ARE, Sweden — Lindsey Vonn is back at the summit of Alpine skiing, and standing alone as the most successful American skier.

Vonn punctuated her near-perfect season in perfect fashion Friday, earning her fourth overall World Cup title with a dominating giant slalom victory. That puts her in a league of her own among American skiers, man or woman, and she still has another week to chase the World Cup record for points in a season.

“I’m just really excited. I’m thrilled. It’s crazy,” Vonn said after surpassing Phil Mahre’s American record of three overall titles on the men’s side between 1981-83.

She is now second on the women’s list behind Annemarie Moser-Proell of Austria, who won six in the 1970s. Marc Girardelli of Luxembourg is the only man to have won more than Vonn, with five titles.

A year after losing the overall title by just three points to main rival Maria Hoefl-Riesch on the last day of the season, Vonn left no doubt about her supremacy this time — winning by nearly half a second to wrap up the overall title even before next week’s World Cup finals.

“It is a lot less stressful clinching the overall title before the finals,” Vonn said. “Last year, I think I lost years off of my life. It’s been an amazing season, one where I’ve had a lot of fun and enjoyed every race. I’ve found my rhythm in GS for the first time in my career.”

Indeed, Vonn had never won a race in the discipline before taking the opening giant slalom of the season. That made her just the fifth woman to win World Cup races in five disciplines, and took away the only weakness in her repertoire. Given that she is as dominant as ever in the speed disciplines, it also made her nearly unbeatable in the race for the giant crystal globe that comes with the overall title.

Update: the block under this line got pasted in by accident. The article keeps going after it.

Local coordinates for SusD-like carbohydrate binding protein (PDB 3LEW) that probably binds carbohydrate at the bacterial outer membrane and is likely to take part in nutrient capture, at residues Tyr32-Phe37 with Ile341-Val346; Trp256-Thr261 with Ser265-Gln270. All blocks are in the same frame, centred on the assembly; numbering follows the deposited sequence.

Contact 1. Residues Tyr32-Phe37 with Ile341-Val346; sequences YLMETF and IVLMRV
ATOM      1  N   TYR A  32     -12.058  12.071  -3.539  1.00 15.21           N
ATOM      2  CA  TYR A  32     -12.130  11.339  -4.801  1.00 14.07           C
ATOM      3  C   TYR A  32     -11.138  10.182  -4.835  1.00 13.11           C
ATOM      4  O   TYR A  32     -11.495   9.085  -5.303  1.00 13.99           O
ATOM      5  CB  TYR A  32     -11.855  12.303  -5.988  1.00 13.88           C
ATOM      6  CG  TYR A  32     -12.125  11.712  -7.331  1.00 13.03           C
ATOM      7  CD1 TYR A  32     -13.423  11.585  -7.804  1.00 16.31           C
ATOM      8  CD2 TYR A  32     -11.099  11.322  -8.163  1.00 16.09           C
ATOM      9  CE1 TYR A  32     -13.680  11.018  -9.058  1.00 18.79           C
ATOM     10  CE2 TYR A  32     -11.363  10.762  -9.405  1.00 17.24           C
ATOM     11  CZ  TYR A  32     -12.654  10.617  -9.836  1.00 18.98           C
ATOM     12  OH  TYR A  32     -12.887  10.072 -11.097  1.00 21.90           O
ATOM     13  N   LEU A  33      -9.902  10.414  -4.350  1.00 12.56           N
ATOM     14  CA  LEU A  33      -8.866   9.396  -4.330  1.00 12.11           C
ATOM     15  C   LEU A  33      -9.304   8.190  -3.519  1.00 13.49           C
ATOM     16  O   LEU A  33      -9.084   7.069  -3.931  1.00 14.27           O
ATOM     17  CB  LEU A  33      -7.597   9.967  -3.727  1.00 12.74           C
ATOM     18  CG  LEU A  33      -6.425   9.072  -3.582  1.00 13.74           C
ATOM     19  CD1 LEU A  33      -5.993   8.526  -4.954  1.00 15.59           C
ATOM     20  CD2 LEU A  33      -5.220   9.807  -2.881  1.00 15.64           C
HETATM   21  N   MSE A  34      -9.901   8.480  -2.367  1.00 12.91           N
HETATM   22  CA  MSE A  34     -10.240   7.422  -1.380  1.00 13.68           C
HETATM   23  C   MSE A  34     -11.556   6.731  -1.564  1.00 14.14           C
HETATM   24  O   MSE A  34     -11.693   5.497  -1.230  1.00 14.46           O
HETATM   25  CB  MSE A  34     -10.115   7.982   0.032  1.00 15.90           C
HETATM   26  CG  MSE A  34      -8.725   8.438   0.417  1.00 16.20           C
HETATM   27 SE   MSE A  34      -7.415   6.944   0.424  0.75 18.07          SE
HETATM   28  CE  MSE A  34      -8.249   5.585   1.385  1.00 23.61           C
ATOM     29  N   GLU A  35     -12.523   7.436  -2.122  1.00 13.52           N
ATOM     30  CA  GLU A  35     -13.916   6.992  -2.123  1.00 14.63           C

Friday’s victory gave her an insurmountable 1,808 points with five individual races left this season. With 100 points for each victory, that gives Vonn a good chance of breaking the record of 2,000 points set by Austrian great Hermann Maier in 2000. Janica Kostelic of Croatia holds the women’s record of 1,970 points from 2006.

After Saturday’s slalom in Are, there are four races plus a team event at the World Cup finals in Schladming, Austria.

“Anything is possible, but it’s going to be really difficult,” Vonn said about the overall points record. “I’m going to have to execute in every race and seize the opportunity like I did today. I’ve got three big chances to make the top three in the downhill, super-G and the GS (in Schladming). But I’m going to have to execute and make no mistakes.”

Federica Brignone of Italy was second on Friday, 0.48 behind, with Olympic champion Viktoria Rebensburg in third, 1.05 slower than Vonn.

It was Vonn’s 52nd career World Cup race victory — and second in GS.

“I always felt Are was a good place for me in the GS. I got a lot of confidence from Ofterschwang and felt like I had nothing to lose,” she said, referring to her second place last weekend in the German resort. “This season has been great in every single way.”

Alex Hoedlmoser, the U.S. women’s head coach, said Vonn’s improvement in GS has been remarkable.

“This GS win is absolutely huge,” Hoedlmoser said. “I’m just thinking back two years when she was not even considered for making the top 10.”

Vonn won the overall three times in a row from 2008-2010. Last season, Hoefl-Riesch took the overall when the giant slalom at the World Cup finals was canceled because of soft snow.

Rebensburg looks set to secure the giant slalom title at the finals in Schladming. She leads the discipline with 550 points, 95 ahead of Vonn in second place.

“I had a good day and skied pretty clean, even though my second run wasn’t my best,” said Rebensburg, who won back-to-back giant slalom wins in Ofterschwang last weekend. “I heard from the coaches [ahead of the second run] that it was not easy to ski well, so I tried to ski without mistakes.”

For all her improvements in GS, Vonn doesn’t think she can overtake the German for the discipline title next week.

“It’s wrapped up,” Vonn said.